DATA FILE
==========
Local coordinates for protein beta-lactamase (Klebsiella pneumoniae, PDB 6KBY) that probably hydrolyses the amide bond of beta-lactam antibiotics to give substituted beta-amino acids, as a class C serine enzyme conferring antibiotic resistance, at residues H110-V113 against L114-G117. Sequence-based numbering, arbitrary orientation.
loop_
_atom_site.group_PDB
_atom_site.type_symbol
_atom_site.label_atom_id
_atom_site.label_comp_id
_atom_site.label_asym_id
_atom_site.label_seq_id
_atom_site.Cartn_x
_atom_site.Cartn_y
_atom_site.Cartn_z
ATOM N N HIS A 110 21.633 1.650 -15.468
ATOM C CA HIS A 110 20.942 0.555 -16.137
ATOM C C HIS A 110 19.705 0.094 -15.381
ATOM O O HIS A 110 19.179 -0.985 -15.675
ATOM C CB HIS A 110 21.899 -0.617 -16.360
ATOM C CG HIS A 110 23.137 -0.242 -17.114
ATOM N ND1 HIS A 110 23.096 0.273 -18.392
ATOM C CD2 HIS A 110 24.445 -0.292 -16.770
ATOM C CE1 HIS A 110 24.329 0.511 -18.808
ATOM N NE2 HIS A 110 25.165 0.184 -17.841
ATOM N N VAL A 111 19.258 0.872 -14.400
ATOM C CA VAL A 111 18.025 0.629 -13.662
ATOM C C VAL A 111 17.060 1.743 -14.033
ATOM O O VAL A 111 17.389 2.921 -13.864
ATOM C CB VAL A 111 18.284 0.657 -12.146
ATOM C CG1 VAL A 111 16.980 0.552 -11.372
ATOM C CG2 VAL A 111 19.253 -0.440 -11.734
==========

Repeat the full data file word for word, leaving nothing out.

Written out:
Local coordinates for protein beta-lactamase (Klebsiella pneumoniae, PDB 6KBY) that probably hydrolyses the amide bond of beta-lactam antibiotics to give substituted beta-amino acids, as a class C serine enzyme conferring antibiotic resistance, at residues H110-V113 against L114-G117. Sequence-based numbering, arbitrary orientation.
loop_
_atom_site.group_PDB
_atom_site.type_symbol
_atom_site.label_atom_id
_atom_site.label_comp_id
_atom_site.label_asym_id
_atom_site.label_seq_id
_atom_site.Cartn_x
_atom_site.Cartn_y
_atom_site.Cartn_z
ATOM N N HIS A 110 21.633 1.650 -15.468
ATOM C CA HIS A 110 20.942 0.555 -16.137
ATOM C C HIS A 110 19.705 0.094 -15.381
ATOM O O HIS A 110 19.179 -0.985 -15.675
ATOM C CB HIS A 110 21.899 -0.617 -16.360
ATOM C CG HIS A 110 23.137 -0.242 -17.114
ATOM N ND1 HIS A 110 23.096 0.273 -18.392
ATOM C CD2 HIS A 110 24.445 -0.292 -16.770
ATOM C CE1 HIS A 110 24.329 0.511 -18.808
ATOM N NE2 HIS A 110 25.165 0.184 -17.841
ATOM N N VAL A 111 19.258 0.872 -14.400
ATOM C CA VAL A 111 18.025 0.629 -13.662
ATOM C C VAL A 111 17.060 1.743 -14.033
ATOM O O VAL A 111 17.389 2.921 -13.864
ATOM C CB VAL A 111 18.284 0.657 -12.146
ATOM C CG1 VAL A 111 16.980 0.552 -11.372
ATOM C CG2 VAL A 111 19.253 -0.440 -11.734